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Non-native Perception and Production of Foreign Sequences

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dc.contributor.advisor Ellen Broselow. en_US
dc.contributor.author Hwang, Jiwon en_US
dc.contributor.other Department of Linguistics en_US
dc.date.accessioned 2012-05-17T12:20:51Z
dc.date.accessioned 2015-04-24T14:48:16Z
dc.date.available 2012-05-17T12:20:51Z
dc.date.available 2015-04-24T14:48:16Z
dc.date.issued 2011-08-01 en_US
dc.identifier Hwang_grad.sunysb_0771E_10686.pdf en_US
dc.identifier.uri http://hdl.handle.net/1951/56024 en_US
dc.identifier.uri http://hdl.handle.net/11401/71620 en_US
dc.description.abstract A major question in the study of second language learning is the extent to which mispronunciations originate in the inability to correctly perceive vs. the inability to correctly produce foreign language structures. The goal of this thesis is to determine the extent to which second language (L2) learners' pronunciation errors reflect errors in perception or gestural mistiming, by investigating Korean L2 learners' production and perception of English stop-nasal sequences. Such sequences are prohibited in Korean, where a stop before a nasal obligatorily undergoes nasalization (/kukmul/-->[kuŋmul] `soup'). In production experiments where Korean L2 learners pronounced English nonsense words containing those sequences, vowel insertion after the stop and devoicing of the stop were common errors even though nasalization is the native repair strategy. More importantly, two asymmetries in the choice of repair were that (1) vowel insertion occurred almost exclusively after voiced stops, especially after velar stops (tegnal-->tegVnal) and (2) devoicing occurred most frequently with labial stops (tebnal-->tepnal). These asymmetric repair choices are puzzling because neither of the languages in contact provides evidence for such repairs. Investigation of Korean speakers' perception of these sequences employing both behavioral tasks and EEG revealed that the greater frequency of vowel insertion after voiced stops was rooted in misperception: Korean listeners tended to hear an illusory vowel after voiced stops and had difficulty distinguishing voiced stop-nasal sequences from voiced stop-vowel-nasal sequences. This misperception is an effect of the native language system, in which voiced stops occur only preceding a vowel. In contrast, the frequent devoicing of labial consonants was not reflected in perception. I propose that instead, this pattern has its origin in the articulatory timing patterns of Korean, in which bilabial stops are much more closely overlapped with a following consonant than are velar stops, causing devoicing of [b]. Results of this project show that second language phonology involves a complex interplay between the native language grammar, misperception through the filter of L1, and mastery of new articulatory programs. en_US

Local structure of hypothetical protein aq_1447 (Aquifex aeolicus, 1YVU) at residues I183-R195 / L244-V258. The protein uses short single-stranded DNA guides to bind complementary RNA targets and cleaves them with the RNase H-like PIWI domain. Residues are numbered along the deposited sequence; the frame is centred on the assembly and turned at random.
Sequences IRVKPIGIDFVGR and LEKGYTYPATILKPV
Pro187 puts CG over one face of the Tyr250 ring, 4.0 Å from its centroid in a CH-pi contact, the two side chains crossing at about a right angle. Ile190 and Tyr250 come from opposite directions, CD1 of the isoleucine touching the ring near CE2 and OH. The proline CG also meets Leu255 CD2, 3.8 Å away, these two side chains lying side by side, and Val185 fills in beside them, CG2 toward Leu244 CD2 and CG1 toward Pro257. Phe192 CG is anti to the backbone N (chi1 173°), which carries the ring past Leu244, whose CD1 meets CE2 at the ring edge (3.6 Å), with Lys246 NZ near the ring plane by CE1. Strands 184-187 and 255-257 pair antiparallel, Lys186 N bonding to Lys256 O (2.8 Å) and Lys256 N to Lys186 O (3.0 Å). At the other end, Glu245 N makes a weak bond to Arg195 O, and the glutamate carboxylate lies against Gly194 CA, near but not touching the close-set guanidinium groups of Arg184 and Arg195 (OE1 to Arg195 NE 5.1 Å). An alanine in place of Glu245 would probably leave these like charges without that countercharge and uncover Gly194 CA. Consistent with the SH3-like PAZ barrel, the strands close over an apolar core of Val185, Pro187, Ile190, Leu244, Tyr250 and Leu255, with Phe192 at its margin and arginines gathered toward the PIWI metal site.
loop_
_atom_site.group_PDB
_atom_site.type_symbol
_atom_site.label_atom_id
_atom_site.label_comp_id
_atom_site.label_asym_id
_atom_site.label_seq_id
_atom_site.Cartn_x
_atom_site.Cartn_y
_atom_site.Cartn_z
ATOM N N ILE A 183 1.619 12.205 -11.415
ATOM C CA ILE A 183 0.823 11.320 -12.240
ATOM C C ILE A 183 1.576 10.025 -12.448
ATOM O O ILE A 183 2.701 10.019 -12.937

dc.description.sponsorship This work is sponsored by the Stony Brook University Graduate School in compliance with the requirements for completion of degree. en_US
dc.format Monograph en_US
dc.format.medium Electronic Resource en_US
dc.language.iso en_US en_US
dc.publisher The Graduate School, Stony Brook University: Stony Brook, NY. en_US
dc.subject.lcsh Linguistics en_US
dc.subject.other Non-native, Perception, Phonotactics, Production en_US
dc.title Non-native Perception and Production of Foreign Sequences en_US
dc.type Dissertation en_US
dc.mimetype Application/PDF en_US
dc.contributor.committeemember Marie K. Huffman en_US
dc.contributor.committeemember Christina Y. Bethin en_US
dc.contributor.committeemember Arthur Samuel en_US
dc.contributor.committeemember Nancy Squires. en_US


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